We’re hoping people will swing by for the opportunity discuss issues such as (but not limited to)
We aim to identify key issues (and possible solutions) in interdisciplinary work that can inform future discussions.
The SIG is tomorrow: Thursday 2nd May, 11am in Room 362/363. Do come by!
Posted by: clare on: April 29, 2013
Last year at CHI’12 I attended a workshop on the use of theory in practice, which led to the formation of the SIGCHI Research-Practice Interaction community. The goals of the community are to bridge the gap between research and practice, by for example supporting practitioner-friendly dissemination of results, and serving as a conduit for feedback from practitioners to researchers. I’m very pleased to currently be the Vice-Chair of this community.
The purpose of the CHI’13 SIG is to allow interested CHI attendees to meet members of the SIGCHI RPI community, and to engage in discussions on RPI issues including the CHI format, dissemination of results, and supporting practice-based research. We’re very open to people bringing topics of their own that need attention, and we have also identified the following three questions as a starting point for discussion:
This session is running tomorrow(!): Tuesday 30th April, room 361 at 11am. Sadly, I shan’t be there in person, but I am certain that Elizabeth and Aaron will run a fantastic and accessible session: they have an outstanding plan! Whether you’re a researcher or practitioner, please do pop by if this is relevant to your interests.
Posted by: clare on: April 24, 2013
I promised in my recent post about starting at IT Innovation that I’d say a few words about some of the things I’m working on. FITMAN is an obvious starting point, since this is where I’m spending most of my time.
As per the subject of this post, FITMAN is about Future Internet Technologies for Manufacturing. The Future Internet (FI) is a big topic, and FITMAN falls within the EC FI-PPP programme (that’s FI Public-Private Partnership). FI-PPP aims to take an industry-driven approach to harmonise EU-scale technology platforms, not to mention the relevant policy, legal, political and regulatory frameworks. Big stuff.
FITMAN itself is about providing the FI-PPP with industry-led use cases demonstrating the use of such technologies in real-world contexts. To that end, it involves 11 trials with manufacturers, from large enterprises like Whirlpool and VW down to regional SMEs. Those trials are divided into three streams, with different focuses:
The goal is to test the suitability, openness and flexibility of ‘Generic Enablers’, reusable elements provided by FI-WARE (yes, another FI project!), and support EU manufacturing.
That’s a lot of very large-scale goals and programmes I’ve been talking about so far. What am I doing, precisely?
Well, our components within the project are rather analytical. There’s a lot of work to do with impact assessment, specifically socio-economic impact (although that doesn’t mean we won’t consider metrics concerning technological, environmental or political impact and sustainability). We’ll assess impact of the business cases, the later trial expansion, and the project as a whole. Among other things we’ll also be contributing business analysis, and preparation / support for Phase III expansion of the Use Cases.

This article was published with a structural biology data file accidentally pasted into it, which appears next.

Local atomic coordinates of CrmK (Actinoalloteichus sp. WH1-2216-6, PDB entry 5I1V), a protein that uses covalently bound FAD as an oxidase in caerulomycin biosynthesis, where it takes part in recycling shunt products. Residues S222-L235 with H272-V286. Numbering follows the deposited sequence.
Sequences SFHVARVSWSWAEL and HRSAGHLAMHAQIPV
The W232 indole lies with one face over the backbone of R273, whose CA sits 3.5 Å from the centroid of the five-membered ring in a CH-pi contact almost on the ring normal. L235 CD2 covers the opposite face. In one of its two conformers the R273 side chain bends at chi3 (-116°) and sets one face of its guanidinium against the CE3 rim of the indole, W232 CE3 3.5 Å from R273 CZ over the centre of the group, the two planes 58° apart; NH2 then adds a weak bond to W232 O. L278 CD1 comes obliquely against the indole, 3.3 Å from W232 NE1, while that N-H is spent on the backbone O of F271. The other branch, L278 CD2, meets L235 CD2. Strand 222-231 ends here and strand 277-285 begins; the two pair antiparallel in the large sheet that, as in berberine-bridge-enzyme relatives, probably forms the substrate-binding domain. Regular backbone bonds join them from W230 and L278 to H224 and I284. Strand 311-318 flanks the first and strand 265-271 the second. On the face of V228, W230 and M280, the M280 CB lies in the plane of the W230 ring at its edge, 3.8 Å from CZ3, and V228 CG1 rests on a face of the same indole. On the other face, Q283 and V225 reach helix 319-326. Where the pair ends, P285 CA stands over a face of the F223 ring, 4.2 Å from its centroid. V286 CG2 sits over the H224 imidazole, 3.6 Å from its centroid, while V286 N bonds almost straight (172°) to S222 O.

FITMAN is a two-year project (relatively short for an EC project, which are often three years in length), and officially kicked off this month. I’m looking forward to delving into the details of this work over the coming months.
Posted by: clare on: April 17, 2013
I haven’t written for just over a month. That’s partly due to busy weekends, but partly because I’ve been busy with a new job!
I’ve been getting stuck into work at the IT Innovation Centre (aka IT Innovation), an applied research centre that’s part of Electronics & Computer Science at the University of Southampton. Unlike the majority of the university, IT Innovation isn’t based on Highfield Campus (or even Avenue Campus), but instead is 3 miles up the road at Chilworth Science Park. IT Innovation do tonnes of applied research — right now, primarily (although not exclusively) EC projects — and are application agnostic, meaning we work in domains that vary from manufacturing to entertainment. Technologically, IT Innovation has some serious expertise in security, archiving and retrieval, business process modelling, and information discovery.
It’s a pretty exciting place to be. I’ve always been more drawn to applied than theoretical research, and although IT Innovation is part of the University, in certain respects it sits part-way between academia and industry. This reflects my own interests, exemplified by my co-founding the SIGCHI RPI community, which aims to bridge HCI research and practice — or looking further back, by my choosing to do an EngD rather than a PhD, and be grounded both in academia at the University of Southampton and industrial practice at IBM Hursley.
It’s my second new job in 12 months — and while I’m on that topic, I’d like to say that working with Seme4 was an absolute delight, and it was sad to say goodbye — and I hope not to be blogging any more job changes in the next while :) This particular contract is permanent, which is wonderful: after transient postdoctoral positions, it’s a pleasure to have a little more stability.
I haven’t talked about what I’m working on yet: there are at least three EU projects I’d like to talk about, so I think that’s some future blog posts sorted.
Speaking of future blog posts, a mere fortnight from now both WebSci’13 and CHI’13 will be in full swing; I have contributions at both conferences, so expect to be hearing more about those soon!